The EU has indicated that it would agree to extend Article 50 for such a people’s vote to take place.

Whichever outcome you prefer, please help your country now by writing to your MP and telling them you want a people’s vote.

Anthony Gledhill

The reality of Brexit is becoming clear

The great investor Warren Buffett is quoted as saying that it is only when the tide goes out that you see who has been swimming naked. The Brexit debate has been like the tide going out; it has starkly illustrated which politicians have leadership skills, flexibility and imagination. The two main party leaders are naked.

Theresa May has plodded along for over two years, unable to think beyond a policy that was never going to be accepted and trying always to keep the decision making to herself. Jeremy Corbyn has thought only of a general election and has offered no thinking on Brexit outside of that.

At last the brighter and better parliamentarians are seizing the reins from the two leaders and showing a willingness to work across party lines. Hopefully, they will find a way forward in the few days left before Brexit that will rescue the country from the farce in which we find ourselves. The two main party leaders certainly won’t.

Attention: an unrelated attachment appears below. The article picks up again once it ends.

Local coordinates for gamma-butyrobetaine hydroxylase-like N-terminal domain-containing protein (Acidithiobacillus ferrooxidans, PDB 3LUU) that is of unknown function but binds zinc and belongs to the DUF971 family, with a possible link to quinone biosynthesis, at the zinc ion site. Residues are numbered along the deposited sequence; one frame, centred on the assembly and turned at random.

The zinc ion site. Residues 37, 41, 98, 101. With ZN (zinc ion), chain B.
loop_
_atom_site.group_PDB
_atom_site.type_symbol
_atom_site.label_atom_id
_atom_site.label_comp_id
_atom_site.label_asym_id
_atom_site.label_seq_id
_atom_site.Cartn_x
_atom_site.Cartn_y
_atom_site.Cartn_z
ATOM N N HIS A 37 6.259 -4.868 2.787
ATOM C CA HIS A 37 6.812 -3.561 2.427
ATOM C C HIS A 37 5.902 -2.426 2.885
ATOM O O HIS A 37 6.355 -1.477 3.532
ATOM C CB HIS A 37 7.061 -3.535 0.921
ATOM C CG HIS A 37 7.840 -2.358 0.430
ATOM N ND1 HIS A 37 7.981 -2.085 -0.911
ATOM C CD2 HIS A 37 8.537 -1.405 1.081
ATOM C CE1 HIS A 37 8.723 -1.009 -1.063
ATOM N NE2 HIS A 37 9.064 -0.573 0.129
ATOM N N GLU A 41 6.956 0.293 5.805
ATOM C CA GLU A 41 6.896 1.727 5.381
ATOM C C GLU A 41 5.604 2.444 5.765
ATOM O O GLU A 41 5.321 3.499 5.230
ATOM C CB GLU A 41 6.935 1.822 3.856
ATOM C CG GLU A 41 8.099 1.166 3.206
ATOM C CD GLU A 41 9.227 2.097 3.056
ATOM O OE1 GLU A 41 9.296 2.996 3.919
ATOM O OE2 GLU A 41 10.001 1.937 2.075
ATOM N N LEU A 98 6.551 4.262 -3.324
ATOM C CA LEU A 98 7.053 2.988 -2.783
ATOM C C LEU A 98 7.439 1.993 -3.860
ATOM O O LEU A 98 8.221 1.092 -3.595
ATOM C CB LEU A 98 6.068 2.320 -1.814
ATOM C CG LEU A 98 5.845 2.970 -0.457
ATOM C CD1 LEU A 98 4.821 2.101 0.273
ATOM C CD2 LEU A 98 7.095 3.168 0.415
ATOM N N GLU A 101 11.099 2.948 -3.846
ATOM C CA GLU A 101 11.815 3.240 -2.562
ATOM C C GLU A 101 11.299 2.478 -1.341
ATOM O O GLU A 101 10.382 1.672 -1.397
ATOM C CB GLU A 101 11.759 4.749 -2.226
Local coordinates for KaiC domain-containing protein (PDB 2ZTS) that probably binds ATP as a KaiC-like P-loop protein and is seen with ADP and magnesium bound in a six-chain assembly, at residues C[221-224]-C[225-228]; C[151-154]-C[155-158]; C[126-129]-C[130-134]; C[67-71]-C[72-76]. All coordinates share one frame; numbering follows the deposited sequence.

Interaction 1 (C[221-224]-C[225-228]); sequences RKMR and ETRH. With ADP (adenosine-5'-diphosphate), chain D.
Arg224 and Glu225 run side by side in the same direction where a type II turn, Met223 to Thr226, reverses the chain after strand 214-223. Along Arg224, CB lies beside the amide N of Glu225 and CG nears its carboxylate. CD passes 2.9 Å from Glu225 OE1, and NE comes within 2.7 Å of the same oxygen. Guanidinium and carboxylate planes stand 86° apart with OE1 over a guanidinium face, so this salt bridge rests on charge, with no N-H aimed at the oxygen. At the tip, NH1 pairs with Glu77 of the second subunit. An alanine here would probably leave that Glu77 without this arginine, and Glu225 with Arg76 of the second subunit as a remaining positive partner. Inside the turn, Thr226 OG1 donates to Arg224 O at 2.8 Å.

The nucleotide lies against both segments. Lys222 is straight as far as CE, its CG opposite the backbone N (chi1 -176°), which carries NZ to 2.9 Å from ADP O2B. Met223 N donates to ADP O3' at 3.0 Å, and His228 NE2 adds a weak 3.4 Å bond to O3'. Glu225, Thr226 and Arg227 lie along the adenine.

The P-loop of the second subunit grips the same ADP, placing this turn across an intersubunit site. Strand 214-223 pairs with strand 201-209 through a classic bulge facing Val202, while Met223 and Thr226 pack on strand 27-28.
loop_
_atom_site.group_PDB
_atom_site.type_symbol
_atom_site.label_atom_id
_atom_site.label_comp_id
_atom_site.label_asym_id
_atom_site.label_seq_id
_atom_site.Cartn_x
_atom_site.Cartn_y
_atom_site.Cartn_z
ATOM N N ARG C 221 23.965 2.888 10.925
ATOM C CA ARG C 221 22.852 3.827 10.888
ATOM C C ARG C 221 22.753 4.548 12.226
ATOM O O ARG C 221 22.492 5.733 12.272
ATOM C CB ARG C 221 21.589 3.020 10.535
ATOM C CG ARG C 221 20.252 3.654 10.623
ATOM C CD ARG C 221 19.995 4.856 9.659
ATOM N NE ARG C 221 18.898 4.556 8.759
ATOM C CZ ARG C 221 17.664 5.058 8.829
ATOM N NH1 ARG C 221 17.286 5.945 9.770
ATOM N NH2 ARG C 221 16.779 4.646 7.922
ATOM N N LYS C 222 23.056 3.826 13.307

Richard Warrell

It’s too late for cross-party talks now

So Theresa May is now asking for cross-party cooperation – isn’t that a little late in the day? Shouldn’t that have been done from the very beginning, instead of her trying to be a one-woman secret army? On a political discussion on TV a few weeks ago, there were several MPs discussing this very thing, and all of the non-Conservative MPs said they had expected the other parties to be involved, but none of them had been approached. Perhaps if they had, the present situation would have been in a much better place!

John Hudson

The Conservative Party must split – for the good of the country

As a humble viewer of the antics of the body politic, I fail to understand why no learned observer, no analyst, and certainly not Theresa May, identifies to underlying issue that precludes any joint solution to the parliamentary conundrum.

Surely it is obvious that until someone has the courage to break the Conservative Party into its two components and tell the right-wing Brexiteers to form their own party, no progress can be made. Why are political commentators so scared to raise this solution? Are they all afraid of where their next lunch will come from?

The Conservative Party must be broken up – let’s hear it. If May had the courage she could ensure a place in the history books, a better reference than she will get under her current servile approach.

Geoffrey Hurley

Forget a second referendum – it’s time for parliament to vote down Brexit

The simple truth is that the electorate in 2016 voted for something that was never going to be deliverable. Indeed, before the referendum a few perceptive commentators said (irrespective of the merits of either case) that we would never leave, because attempting to detach Britain from the EU would present too many insolubly complex problems. We now have a much better understanding of what those complexities were and are.